SEX in alcohol advertising is nothing new. Agencies world-wide have been successfully
convincing men that drinking beer makes them attractive to beautiful women for years.
But if you ever wondered exactly what Cambodian wine and whiskey contains that can
purportedly turn ordinary men into a muscle-bound love machines, you are not alone.
No consumer or government official interviewed seems to know exactly what it is either.
More than 30 factories have been licensed by the Ministry of Industry, Mines and
Energy to make wine and whiskey in the past two years. Many of the brands promote
not so much an image of looking sexy, but being sexy after drinking it. The marques
are inelegant as far as wine brands go, but effective. "Wrestler", "Hercules"
and "Great Strength" all feature muscular body builders on the labels.
Not to be outdone, "Weightlifter" shows a brutally-strong looking woman
with large veins roped around her sinewy thighs.
"Mike Tyson" wine has reportedly lost market share since the American boxer
was pummeled in his last bout. "Black Chicken" is back in circulation,
despite the owner suffering the indignity of a few broken limbs from two unsatisfied
customers in 1994. "It worked really well for two or three months ... then nothing,"
a former user recalls of the wine's touted effect on the libido. "I don't drink
any of this stuff any more."
Concoctions of palm wine, roots, bark and herbs have been on the Cambodian market
for years and hawking their virility potential is nothing new. Photographer Al Rockoff
recently photographed a medicine show roaming the countryside. The crescendo of the
act was a monkey trained to take a drink of the potion on cue and graphically demonstrate
its sexual prowess for the crowd.
Marketing techniques are being refined somewhat. A "Great Strength Wine"
television commercial shows a bottle-blond muscle man, followed by a long tilt shot
up the Eiffel Tower. "Hercules" has offered free T-shirts and stickers
for cyclo drivers and produces 500 riel sachets for individual use. "Wrestler"
distinguishes itself from the rest by printing it contains "real red grape extract"
on the label next to its body builder. Bottles of "Red Toro Special Liquor"
bear a picture of a large red bull, the epitome of masculinity. The message behind
the "Royale" whiskey logo, a king of hearts sticking a sword into its head,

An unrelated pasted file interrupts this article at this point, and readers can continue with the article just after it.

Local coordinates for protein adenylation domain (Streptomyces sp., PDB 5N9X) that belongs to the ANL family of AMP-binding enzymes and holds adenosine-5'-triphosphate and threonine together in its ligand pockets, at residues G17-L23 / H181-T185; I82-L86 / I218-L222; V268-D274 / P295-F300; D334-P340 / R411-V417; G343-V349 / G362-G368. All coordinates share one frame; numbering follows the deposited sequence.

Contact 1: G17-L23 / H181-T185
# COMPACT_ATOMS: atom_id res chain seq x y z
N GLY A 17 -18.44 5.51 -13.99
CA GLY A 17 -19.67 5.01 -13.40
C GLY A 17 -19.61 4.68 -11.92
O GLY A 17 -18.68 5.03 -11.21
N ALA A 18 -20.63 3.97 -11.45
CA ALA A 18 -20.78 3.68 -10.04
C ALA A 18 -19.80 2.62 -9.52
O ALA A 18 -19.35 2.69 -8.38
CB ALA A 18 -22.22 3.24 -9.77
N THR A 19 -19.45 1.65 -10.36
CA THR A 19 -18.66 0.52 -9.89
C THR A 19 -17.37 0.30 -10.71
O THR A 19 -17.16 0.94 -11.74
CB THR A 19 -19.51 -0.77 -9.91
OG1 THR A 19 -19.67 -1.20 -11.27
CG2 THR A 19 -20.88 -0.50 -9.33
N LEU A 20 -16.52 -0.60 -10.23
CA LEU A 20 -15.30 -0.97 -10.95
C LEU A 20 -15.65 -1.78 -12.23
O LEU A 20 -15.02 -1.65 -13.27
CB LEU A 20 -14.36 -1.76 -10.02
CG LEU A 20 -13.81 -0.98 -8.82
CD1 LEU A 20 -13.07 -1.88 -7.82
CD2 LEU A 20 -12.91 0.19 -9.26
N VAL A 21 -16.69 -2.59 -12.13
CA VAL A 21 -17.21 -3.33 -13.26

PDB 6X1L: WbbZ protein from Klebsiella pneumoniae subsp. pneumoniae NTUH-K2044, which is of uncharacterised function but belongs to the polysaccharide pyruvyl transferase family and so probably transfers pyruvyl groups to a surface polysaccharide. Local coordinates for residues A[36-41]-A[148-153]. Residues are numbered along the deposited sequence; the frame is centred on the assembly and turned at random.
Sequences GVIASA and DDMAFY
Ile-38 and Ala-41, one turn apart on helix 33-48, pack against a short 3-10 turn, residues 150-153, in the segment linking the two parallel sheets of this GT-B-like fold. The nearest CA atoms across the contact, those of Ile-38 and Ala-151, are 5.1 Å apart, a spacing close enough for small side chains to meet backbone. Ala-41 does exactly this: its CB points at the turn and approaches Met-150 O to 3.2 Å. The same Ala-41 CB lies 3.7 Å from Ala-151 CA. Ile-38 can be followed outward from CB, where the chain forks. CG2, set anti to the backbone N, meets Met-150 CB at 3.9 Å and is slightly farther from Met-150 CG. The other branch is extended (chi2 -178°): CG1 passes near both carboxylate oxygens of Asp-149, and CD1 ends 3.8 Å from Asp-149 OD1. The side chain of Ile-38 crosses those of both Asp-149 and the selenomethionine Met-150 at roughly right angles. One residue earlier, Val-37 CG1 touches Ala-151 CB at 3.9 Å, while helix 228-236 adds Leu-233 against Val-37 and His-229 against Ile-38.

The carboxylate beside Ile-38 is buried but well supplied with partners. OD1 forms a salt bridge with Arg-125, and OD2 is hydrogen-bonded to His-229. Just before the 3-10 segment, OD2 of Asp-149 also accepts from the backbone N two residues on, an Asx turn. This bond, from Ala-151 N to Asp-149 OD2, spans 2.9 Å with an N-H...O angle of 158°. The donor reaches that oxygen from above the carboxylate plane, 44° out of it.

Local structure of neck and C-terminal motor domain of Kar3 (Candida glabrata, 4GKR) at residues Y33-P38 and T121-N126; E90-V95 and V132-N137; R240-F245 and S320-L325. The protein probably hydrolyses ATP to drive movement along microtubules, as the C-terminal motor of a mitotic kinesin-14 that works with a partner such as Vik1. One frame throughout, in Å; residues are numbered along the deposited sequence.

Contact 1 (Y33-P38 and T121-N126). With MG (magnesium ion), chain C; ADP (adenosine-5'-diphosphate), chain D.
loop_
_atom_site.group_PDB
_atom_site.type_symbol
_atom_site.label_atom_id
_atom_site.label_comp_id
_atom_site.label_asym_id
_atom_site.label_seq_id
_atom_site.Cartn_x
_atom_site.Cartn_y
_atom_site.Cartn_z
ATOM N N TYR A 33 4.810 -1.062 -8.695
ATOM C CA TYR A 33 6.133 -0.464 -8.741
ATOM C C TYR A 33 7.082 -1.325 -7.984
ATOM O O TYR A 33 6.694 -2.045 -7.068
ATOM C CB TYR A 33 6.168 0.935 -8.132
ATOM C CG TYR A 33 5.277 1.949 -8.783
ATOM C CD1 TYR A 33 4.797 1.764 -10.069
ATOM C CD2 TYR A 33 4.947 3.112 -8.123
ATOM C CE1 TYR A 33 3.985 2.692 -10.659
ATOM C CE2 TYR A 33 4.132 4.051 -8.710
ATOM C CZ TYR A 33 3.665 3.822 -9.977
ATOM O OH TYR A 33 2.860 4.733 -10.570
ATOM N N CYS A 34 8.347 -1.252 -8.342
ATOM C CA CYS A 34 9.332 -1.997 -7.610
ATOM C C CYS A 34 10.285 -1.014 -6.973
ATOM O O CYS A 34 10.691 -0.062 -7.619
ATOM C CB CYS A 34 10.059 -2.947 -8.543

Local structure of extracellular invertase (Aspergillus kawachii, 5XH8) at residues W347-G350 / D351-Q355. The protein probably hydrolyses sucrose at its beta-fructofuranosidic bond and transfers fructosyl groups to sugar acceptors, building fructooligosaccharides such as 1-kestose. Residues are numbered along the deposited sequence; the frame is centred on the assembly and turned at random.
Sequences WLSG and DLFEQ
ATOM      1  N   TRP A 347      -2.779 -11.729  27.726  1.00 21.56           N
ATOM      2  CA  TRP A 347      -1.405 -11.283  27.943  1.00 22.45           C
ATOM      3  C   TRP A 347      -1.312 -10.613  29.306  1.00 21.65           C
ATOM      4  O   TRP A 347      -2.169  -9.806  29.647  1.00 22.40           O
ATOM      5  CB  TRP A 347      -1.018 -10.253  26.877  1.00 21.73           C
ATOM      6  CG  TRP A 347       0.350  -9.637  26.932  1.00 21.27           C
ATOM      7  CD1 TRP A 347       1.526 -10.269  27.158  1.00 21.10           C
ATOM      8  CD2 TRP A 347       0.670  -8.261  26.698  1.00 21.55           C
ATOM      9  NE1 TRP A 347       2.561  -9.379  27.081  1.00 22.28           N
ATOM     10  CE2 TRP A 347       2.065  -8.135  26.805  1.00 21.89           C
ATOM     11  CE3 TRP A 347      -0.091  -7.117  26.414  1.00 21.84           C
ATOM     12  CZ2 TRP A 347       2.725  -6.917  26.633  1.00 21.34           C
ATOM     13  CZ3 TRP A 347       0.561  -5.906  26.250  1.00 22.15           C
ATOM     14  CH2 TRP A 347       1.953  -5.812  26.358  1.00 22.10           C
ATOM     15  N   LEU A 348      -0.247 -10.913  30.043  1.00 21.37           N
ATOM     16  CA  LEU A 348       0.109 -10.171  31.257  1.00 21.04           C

defies casual analysis.
Sales of commercially-bottled liquor have been particularly good since 17 people
died last Khmer New Year in Phnom Penh drinking unlabeled wine. "We have organized
a television campaign telling people not to drink palm wine if they don't know the
location of production," says Phnom Penh's Municipal Hygiene and Epidemiology
Office director Mom Ky. "We recommend not to drink any wine without a label."
What killed the imbibers is still a matter of speculation. Results from samples sent
to France by the Ministry of Commerce found six times the normal standards of methanol.
Earlier, the Ministry of Health performed a rudimentary analysis locally and found
insecticides in the samples they took.
The Ministry of Industry, Mines and Energy conducts periodic tests on the spirits
it licenses. "Every three months we take a sample and look for excessive amounts
of methanol and eight other harmful substances," says Office of Technology chief
Ping Sivlay. "We issue a certificate if the result is good. If it isn't we warn
them and take samples again after one or two weeks. We have never had to shut down
"I'm not sure what makes you strong from some of these brands. Foreigners are
surprised to find that pesticides give the feeling of strength. They do indeed, but
we do not allow them in the brands we license. Some like 'Hercules' import medicinal
herbs from Malaysia. Others like 'Le Whisdi' put the same amount of protein in each
bottle as two chickens. They put four to six kinds of vitamins in it too," he
Once on the market, the Ministry of Commerce may eventually play a major role in
quality control if a law is passed. At present, it has neither the authority nor
facilities to test wine, whiskey or any locally-produced product. "If we want
to regulate products, we must have a legal framework, trained staff and a laboratory,"
says the ministry's Camcontrol deputy director Khlauk Chuon. "Until a law passes
and we have the means to implement it and penalize people, we are powerless to test
or seize goods in the market place.
"We have finalized a draft law on products and services, rating all products
that can be harmful to the consumer which awaits consideration of the Council of
Ministers, but there are objections from some ministries," he says. "At
first the ministers were enthusiastic, but strange events like Sirivudh and the Khmer
Rouge split have come up. We have to have cooperation between all ministries and
I believe we are moving in that direction."
In the meantime, consumers have to use their judgment weighing the potential costs
and benefits of drinking Cambodian wine. "I like to drink wine because it makes
you strong," says a motorcycle-taxi driver. He claims that he talks about women
when he drinks it, but does not feel a surge in libido apart from the general effects
of alcohol. "After a few bottles with friends we all feel hot inside, especially
after drinking chicken wine. Stout is better and makes you feel hot inside also,
but we are too poor to drink it."